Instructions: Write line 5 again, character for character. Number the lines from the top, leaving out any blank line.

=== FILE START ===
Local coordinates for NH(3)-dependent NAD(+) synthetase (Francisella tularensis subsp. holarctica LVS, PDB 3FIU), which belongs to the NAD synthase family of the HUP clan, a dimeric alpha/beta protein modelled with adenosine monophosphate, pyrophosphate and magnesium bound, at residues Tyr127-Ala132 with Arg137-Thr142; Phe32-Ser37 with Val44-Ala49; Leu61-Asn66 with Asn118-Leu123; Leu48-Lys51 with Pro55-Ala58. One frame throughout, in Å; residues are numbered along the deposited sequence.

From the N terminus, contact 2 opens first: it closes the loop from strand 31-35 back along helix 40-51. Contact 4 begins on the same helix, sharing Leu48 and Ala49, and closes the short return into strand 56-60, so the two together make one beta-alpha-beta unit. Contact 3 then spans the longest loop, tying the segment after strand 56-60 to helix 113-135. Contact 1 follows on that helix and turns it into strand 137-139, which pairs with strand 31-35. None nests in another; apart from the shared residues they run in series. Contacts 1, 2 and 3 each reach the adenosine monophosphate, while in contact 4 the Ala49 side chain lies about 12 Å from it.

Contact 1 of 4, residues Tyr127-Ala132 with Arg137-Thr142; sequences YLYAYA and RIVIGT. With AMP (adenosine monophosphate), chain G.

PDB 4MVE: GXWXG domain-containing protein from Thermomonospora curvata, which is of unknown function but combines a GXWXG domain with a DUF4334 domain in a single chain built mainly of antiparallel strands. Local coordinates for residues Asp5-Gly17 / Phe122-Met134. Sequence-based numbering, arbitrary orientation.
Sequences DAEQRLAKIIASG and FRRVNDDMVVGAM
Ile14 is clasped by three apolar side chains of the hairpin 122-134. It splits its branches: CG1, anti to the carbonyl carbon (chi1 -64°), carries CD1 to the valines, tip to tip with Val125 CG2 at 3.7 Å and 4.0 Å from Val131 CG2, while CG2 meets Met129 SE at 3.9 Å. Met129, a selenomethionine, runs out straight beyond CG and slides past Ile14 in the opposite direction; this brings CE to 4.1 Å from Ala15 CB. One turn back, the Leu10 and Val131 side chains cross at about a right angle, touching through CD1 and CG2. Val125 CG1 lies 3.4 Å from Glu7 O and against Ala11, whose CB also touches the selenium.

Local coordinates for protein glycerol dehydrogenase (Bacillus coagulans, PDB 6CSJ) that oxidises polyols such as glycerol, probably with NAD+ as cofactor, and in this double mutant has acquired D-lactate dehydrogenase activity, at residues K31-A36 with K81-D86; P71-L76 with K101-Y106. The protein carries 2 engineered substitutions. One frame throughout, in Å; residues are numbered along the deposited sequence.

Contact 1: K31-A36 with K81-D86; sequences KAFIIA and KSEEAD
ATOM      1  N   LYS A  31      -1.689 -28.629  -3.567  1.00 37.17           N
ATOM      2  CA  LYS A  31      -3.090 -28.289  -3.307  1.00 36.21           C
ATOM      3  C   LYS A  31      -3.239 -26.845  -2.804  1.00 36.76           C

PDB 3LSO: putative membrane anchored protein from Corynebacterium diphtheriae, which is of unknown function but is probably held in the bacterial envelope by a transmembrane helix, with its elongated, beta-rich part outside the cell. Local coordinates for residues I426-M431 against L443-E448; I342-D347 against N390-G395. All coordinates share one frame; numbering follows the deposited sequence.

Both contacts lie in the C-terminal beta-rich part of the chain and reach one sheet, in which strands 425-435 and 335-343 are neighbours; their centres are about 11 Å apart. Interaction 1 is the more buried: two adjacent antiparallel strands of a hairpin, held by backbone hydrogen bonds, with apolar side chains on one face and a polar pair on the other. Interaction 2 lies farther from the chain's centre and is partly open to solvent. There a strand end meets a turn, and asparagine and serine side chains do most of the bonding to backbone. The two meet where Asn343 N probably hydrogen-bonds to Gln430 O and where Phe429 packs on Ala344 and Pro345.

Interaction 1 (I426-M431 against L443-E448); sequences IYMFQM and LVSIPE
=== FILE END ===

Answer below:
Sequences DAEQRLAKIIASG and FRRVNDDMVVGAM